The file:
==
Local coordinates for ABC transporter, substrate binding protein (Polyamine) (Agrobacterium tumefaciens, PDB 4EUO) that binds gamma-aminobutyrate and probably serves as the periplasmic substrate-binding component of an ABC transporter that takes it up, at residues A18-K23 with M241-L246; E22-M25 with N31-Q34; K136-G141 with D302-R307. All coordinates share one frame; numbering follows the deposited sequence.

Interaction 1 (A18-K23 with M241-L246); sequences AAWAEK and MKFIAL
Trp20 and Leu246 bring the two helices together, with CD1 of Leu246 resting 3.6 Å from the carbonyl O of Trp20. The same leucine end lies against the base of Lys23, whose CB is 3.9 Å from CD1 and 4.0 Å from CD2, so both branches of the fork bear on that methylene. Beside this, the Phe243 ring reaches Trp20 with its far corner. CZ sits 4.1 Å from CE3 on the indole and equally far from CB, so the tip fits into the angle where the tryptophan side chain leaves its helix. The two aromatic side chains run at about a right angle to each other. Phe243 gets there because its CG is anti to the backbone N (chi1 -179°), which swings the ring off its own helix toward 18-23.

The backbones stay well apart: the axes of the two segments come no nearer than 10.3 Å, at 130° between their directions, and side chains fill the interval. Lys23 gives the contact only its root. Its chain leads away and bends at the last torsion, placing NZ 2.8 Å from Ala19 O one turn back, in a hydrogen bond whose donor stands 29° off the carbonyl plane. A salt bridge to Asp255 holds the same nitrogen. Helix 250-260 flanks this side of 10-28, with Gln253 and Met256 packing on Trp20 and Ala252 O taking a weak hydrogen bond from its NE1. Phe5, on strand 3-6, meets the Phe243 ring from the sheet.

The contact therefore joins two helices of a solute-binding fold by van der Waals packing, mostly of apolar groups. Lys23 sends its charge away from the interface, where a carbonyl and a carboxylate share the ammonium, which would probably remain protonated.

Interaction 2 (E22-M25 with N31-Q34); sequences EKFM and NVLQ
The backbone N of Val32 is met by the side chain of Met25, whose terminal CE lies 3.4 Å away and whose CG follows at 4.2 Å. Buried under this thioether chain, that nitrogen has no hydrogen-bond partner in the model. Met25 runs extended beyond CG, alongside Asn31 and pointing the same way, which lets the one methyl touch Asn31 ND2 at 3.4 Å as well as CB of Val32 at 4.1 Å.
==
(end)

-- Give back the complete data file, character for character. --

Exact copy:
Local coordinates for ABC transporter, substrate binding protein (Polyamine) (Agrobacterium tumefaciens, PDB 4EUO) that binds gamma-aminobutyrate and probably serves as the periplasmic substrate-binding component of an ABC transporter that takes it up, at residues A18-K23 with M241-L246; E22-M25 with N31-Q34; K136-G141 with D302-R307. All coordinates share one frame; numbering follows the deposited sequence.

Interaction 1 (A18-K23 with M241-L246); sequences AAWAEK and MKFIAL
Trp20 and Leu246 bring the two helices together, with CD1 of Leu246 resting 3.6 Å from the carbonyl O of Trp20. The same leucine end lies against the base of Lys23, whose CB is 3.9 Å from CD1 and 4.0 Å from CD2, so both branches of the fork bear on that methylene. Beside this, the Phe243 ring reaches Trp20 with its far corner. CZ sits 4.1 Å from CE3 on the indole and equally far from CB, so the tip fits into the angle where the tryptophan side chain leaves its helix. The two aromatic side chains run at about a right angle to each other. Phe243 gets there because its CG is anti to the backbone N (chi1 -179°), which swings the ring off its own helix toward 18-23.

The backbones stay well apart: the axes of the two segments come no nearer than 10.3 Å, at 130° between their directions, and side chains fill the interval. Lys23 gives the contact only its root. Its chain leads away and bends at the last torsion, placing NZ 2.8 Å from Ala19 O one turn back, in a hydrogen bond whose donor stands 29° off the carbonyl plane. A salt bridge to Asp255 holds the same nitrogen. Helix 250-260 flanks this side of 10-28, with Gln253 and Met256 packing on Trp20 and Ala252 O taking a weak hydrogen bond from its NE1. Phe5, on strand 3-6, meets the Phe243 ring from the sheet.

The contact therefore joins two helices of a solute-binding fold by van der Waals packing, mostly of apolar groups. Lys23 sends its charge away from the interface, where a carbonyl and a carboxylate share the ammonium, which would probably remain protonated.

Interaction 2 (E22-M25 with N31-Q34); sequences EKFM and NVLQ
The backbone N of Val32 is met by the side chain of Met25, whose terminal CE lies 3.4 Å away and whose CG follows at 4.2 Å. Buried under this thioether chain, that nitrogen has no hydrogen-bond partner in the model. Met25 runs extended beyond CG, alongside Asn31 and pointing the same way, which lets the one methyl touch Asn31 ND2 at 3.4 Å as well as CB of Val32 at 4.1 Å.